EPA Extends Deadline for Comments on Tier III Vehicle Fuel and Emissions Rule
EPA announced on May 29th 2013 that the deadline for comments on proposed Tier III Emissions Standards would be extended until July 1, 2013.
Canada Announces Adoption of Tier III Vehicle Emissions Rules: On June 7th Canada announced it would adopt proposed Tier III emissions rules for new vehicles. More information can be found here.
Finalized Accelerated CAFE Rules
The EPA finalized CAFE standards for cars and light trucks in August 2012 thereby regulating corporate average fuel economy to meet a 54.5 mpg standard by 2025. The Obama Administration originally proposed the rules in May of 2009.
Motor Vehicle Standards for Tier III Light-Duty Vehicles
In May 2010 President Obama issued a Memorandum Regarding Fuel Efficiency which requested that the EPA review non-greenhouse gas emissions standards for light-duty vehicles. The proposed suite of rules would regulate criteria and toxic pollutants from new motor vehicles, new motor vehicle engines, and motor vehicle fuels. Although the rule is still in the pre-proposal phase and has not been published in the Federal Register, Administrator Jackson announced the contemplated Tier III rules in June 2012.
California Motor Vehicle Greenhouse Gas Waiver Request
The Clean Air Act allows California to enact air pollution standards for motor vehicles stricter than those of federal government. EPA must approve a waiver before California’s rules may go into effect. The California Air Resources Board requested a waiver in December 2005. The request was denied by EPA on March 6, 2008. The California Air Resources Board requested that EPA reconsider its waiver denial in January 2009, and on January 26, 2009, President Obama directed EPA to determine whether denial of the waiver was appropriate. In a notice dated February 6 and published in the Federal Register on February 12, EPA announced it would reconsider the waiver application. After public hearing and comment, EPA granted a waiver on June 30, 2009.
Joint Sec. 202 GHG Regulation of Cars and Light Duty Trucks- Tailpipe Rule and CAFE Standards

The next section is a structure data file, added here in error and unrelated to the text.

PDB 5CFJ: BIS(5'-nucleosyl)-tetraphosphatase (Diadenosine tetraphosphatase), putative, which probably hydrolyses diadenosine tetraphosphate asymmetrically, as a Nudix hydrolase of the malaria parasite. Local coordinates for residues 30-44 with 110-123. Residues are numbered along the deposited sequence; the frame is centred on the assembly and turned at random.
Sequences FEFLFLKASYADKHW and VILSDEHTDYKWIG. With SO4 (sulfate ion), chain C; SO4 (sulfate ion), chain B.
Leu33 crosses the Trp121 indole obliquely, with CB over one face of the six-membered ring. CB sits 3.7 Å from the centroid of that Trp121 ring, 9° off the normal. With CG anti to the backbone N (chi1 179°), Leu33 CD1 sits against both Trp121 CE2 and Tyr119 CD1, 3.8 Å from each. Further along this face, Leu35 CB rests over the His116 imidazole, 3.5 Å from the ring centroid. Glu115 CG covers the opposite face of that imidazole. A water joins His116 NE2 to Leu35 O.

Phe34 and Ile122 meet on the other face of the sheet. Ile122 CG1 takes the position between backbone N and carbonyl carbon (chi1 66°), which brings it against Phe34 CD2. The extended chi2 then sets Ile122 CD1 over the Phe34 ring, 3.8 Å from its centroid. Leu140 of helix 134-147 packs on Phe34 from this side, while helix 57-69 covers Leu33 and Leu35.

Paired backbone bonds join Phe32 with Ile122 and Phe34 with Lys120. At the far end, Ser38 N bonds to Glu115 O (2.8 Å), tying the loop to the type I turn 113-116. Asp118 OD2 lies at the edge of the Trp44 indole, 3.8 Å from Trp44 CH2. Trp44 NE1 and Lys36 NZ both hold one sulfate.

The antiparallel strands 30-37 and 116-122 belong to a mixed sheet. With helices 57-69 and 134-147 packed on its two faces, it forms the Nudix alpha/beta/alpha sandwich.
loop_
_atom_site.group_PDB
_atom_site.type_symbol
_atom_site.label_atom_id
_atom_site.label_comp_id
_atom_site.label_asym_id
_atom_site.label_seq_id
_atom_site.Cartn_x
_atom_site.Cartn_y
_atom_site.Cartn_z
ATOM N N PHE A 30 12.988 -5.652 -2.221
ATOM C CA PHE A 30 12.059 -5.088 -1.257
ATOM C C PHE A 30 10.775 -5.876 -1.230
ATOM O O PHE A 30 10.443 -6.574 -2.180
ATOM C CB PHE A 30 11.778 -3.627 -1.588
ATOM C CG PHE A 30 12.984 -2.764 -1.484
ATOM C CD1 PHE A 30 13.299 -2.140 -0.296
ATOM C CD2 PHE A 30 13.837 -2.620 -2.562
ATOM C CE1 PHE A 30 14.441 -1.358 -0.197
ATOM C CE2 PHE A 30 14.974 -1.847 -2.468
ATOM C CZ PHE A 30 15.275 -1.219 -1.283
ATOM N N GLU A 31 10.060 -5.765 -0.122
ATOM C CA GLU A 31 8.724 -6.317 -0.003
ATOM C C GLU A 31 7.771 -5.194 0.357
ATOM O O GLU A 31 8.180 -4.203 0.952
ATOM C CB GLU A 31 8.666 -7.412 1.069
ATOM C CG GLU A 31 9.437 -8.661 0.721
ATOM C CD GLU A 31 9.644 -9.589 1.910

Proposed jointly by EPA and the National Highway Traffic Safety Administration (NHTSA) on September 15, 2010, the proposed rule would create a National Program of GHG emission standards and Corporate Average Fuel Economy (CAFE) standards. EPA is proposing greenhouse gas emissions standards under the Clean Air Act, and NHTSA is proposing CAFE standards under the Energy Policy and Conservation Act. The standards apply to passenger cars, light-duty trucks, and medium-duty passenger vehicles, covering model years 2012 through 2016. The comment period closed on November 27, 2009. The final rule was signed on April 1, 2010.
Medium and Heavy-Duty Truck GHG Emissions and Fuel Efficiency Standards
Responding to the President’s directive on May 21, 2010, to take coordinated steps to produce a new generation of clean vehicles, On October 25, 2010, EPA and NHTSA, on behalf of the Department of Transportation, each proposed rules to establish a comprehensive Heavy-Duty National Program to reduce greenhouse gas emissions and increase fuel efficiency for on-road heavy-duty vehicles. NHTSA’s proposed fuel consumption standards and EPA’s proposed carbon dioxide (CO2) emissions standards would be tailored to each of three regulatory categories of heavy-duty vehicles: Combination Tractors; Heavy-Duty Pickup Trucks and Vans; and Vocational Vehicles, as well as gasoline and diesel heavy-duty engines. EPA’s proposed hydrofluorocarbon emissions standards would apply to air conditioning systems in tractors, pickup trucks, and vans, and EPA’s proposed nitrous oxide (N2O) and methane (CH4) emissions standards would apply to all heavy-duty engines, pickup trucks, and vans.
EPA and NHTSA Release New Fuel Economy and GHG Labels
On May 25, 2011 EPA and the National Highway Traffic Safety Administration (NHTSA) released redesigned fuel economy labels for passenger cars, light-duty trucks, and medium duty passenger vehicles such as larger sport-utility vehicles and vans. The redesigned label provides expanded information to American consumers about new vehicle fuel economy and fuel consumption, greenhouse gas and smog-forming emissions, and projected fuel costs and savings, and also includes a smartphone interactive code that permits direct access to additional web resources. Specific label designs are provided for gasoline, diesel, ethanol flexible fuel, compressed natural gas, electric, plug-in hybrid electric, and hydrogen fuel cell vehicles. The new labels will be mandatory beginning in model year 2013 with a voluntary manufacturer option for model year 2012. The rulemaking is in response to provisions in the Energy Independence and Security Act of 2007 that imposed several new labeling requirements and new advanced-technology vehicles entering the market.